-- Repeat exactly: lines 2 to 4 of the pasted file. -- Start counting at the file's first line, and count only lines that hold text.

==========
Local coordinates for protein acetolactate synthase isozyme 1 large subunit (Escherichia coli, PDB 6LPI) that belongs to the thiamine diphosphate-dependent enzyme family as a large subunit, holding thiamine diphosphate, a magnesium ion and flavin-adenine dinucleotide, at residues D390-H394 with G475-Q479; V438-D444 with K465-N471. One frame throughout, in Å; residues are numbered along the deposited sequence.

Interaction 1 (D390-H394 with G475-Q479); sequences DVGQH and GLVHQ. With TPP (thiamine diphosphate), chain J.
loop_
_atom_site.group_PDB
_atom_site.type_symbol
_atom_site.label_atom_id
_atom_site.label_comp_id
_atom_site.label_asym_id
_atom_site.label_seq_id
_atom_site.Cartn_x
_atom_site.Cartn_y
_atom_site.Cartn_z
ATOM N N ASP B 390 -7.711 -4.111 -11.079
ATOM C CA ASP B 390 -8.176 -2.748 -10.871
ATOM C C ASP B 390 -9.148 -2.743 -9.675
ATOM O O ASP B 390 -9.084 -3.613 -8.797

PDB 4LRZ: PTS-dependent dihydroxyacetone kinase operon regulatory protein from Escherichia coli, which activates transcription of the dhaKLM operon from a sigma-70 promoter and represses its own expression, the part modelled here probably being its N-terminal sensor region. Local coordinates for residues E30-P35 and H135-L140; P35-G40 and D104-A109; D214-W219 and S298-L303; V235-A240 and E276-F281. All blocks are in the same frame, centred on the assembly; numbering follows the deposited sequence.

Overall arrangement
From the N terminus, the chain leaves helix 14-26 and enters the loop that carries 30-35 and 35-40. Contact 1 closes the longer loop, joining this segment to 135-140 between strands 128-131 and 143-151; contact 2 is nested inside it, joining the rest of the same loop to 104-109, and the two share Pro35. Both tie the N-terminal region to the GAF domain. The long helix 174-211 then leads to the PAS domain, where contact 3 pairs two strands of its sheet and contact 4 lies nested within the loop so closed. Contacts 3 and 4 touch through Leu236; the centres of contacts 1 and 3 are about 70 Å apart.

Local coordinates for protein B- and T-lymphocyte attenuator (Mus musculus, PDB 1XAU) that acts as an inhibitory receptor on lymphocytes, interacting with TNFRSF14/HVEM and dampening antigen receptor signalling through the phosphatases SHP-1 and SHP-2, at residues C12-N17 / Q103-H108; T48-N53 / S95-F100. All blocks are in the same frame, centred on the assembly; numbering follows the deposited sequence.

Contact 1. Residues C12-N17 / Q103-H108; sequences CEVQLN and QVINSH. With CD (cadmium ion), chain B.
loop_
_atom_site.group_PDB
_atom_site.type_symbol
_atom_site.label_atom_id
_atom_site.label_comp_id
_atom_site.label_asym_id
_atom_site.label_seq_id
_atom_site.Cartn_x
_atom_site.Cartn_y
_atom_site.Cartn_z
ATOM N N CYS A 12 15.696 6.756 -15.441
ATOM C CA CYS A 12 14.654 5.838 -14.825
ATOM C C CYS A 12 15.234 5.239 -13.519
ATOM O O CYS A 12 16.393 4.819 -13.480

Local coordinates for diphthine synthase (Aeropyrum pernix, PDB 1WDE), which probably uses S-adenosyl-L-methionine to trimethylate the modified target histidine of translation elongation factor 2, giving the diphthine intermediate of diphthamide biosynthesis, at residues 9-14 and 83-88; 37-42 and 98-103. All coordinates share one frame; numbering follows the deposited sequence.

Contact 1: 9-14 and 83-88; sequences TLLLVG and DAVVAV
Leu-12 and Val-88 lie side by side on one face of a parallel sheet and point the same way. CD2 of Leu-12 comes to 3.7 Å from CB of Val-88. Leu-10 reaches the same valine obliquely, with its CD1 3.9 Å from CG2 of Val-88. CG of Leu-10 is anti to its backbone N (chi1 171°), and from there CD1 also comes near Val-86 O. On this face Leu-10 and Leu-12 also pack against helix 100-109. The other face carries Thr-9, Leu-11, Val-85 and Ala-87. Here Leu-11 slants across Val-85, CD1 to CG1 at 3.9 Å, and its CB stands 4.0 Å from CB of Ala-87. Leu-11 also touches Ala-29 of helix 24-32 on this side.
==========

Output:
Interaction 1 (D390-H394 with G475-Q479); sequences DVGQH and GLVHQ. With TPP (thiamine diphosphate), chain J.
loop_
_atom_site.group_PDB